Also I hate UGF but I don't let that get in the way of the mechanics I enjoy solving :-)
Basicly, this is my tank...
That center tube is between 2-3" wide with a airhose running down the center connected to an airstone at the very bottom
My thoughts were, to add a larger airpump, i was thinking TopFin 3000 airpump, to increase the air power then add a sponge right above where the airstone is connected...but now finding out the sponge would need to be below the airstone, would it work if i just replaced the airstone and added the bigger pump with a small sponge filter like this one or would that make the undergravel filter not work?
Most air driven filters work on the concept of displacement, basically the water in the intake tube is displaced by the air forcing the water up and out of the tube, causing the lower part of the filter to have a decreased water pressure in it. Since liquids and gases like to equalize pressure this forces water to enter the filter part of the filter and continue the cycle. This is why a filter attached above the air wouldn't work so well.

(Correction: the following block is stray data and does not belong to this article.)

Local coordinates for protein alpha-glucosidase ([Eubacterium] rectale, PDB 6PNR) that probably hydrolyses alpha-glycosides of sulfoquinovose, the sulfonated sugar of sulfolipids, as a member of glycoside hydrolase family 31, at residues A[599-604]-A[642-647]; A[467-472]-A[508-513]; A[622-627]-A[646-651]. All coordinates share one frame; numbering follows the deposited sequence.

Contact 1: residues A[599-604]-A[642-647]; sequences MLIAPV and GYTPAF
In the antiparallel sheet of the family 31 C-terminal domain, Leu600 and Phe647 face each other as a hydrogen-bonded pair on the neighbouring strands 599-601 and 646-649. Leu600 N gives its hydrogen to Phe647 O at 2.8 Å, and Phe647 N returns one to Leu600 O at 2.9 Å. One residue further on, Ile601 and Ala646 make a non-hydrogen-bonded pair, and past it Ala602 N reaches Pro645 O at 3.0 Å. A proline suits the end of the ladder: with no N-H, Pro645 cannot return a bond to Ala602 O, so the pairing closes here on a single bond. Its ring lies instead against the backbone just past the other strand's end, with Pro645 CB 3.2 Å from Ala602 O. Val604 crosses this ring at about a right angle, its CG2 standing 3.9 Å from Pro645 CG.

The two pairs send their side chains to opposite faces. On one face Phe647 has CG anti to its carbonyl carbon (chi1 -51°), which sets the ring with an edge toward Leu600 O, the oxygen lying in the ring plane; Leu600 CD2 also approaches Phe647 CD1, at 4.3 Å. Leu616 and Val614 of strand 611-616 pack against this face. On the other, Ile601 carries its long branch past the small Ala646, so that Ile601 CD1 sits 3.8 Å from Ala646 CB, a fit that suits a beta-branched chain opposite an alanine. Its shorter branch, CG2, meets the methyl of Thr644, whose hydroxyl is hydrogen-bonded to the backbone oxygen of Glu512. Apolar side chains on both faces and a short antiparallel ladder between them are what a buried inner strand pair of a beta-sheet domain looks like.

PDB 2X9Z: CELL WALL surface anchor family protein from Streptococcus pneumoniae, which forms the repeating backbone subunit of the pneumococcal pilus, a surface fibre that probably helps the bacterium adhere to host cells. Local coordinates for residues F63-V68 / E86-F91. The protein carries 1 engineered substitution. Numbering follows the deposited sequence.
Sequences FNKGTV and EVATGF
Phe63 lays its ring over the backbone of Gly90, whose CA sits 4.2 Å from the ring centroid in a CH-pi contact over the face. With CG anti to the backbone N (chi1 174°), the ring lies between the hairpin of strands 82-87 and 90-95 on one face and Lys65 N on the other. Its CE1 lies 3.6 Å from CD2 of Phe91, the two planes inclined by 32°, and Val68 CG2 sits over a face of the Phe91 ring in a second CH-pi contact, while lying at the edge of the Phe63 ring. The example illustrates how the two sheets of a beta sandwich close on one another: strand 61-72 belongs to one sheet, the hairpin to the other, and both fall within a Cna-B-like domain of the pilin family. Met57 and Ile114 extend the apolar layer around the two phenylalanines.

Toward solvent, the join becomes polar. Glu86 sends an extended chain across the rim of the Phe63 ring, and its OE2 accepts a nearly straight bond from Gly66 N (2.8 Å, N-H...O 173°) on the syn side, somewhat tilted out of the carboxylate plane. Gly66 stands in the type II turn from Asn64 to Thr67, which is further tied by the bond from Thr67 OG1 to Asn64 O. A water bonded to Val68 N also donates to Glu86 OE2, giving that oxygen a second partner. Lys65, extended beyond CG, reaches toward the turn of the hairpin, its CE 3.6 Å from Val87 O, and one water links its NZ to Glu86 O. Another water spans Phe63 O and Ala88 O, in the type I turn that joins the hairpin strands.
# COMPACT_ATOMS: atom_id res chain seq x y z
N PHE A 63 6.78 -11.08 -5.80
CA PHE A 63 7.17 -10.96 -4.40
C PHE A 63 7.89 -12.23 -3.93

As for the issue of attaching the filters together its going to take alot of work to get the two to fit together and keep things tight fitting. If you can get the two to fit together tightly and allow water to flow through both and attaching the air to the sponge filter should work. But you have to remember the water will always try and equalize through the filter that is easier to flow through.
Also drilling through the bottom of those sponge filters is probably not an option as I believe the base is filled with lead or sand.
Ok so my original thought was i'd just do this
Just upgrade the airpump to a much stronger unit and stuff the uplift tube full of sponge...But from what i'm reading here that won't work
I've got to rethink this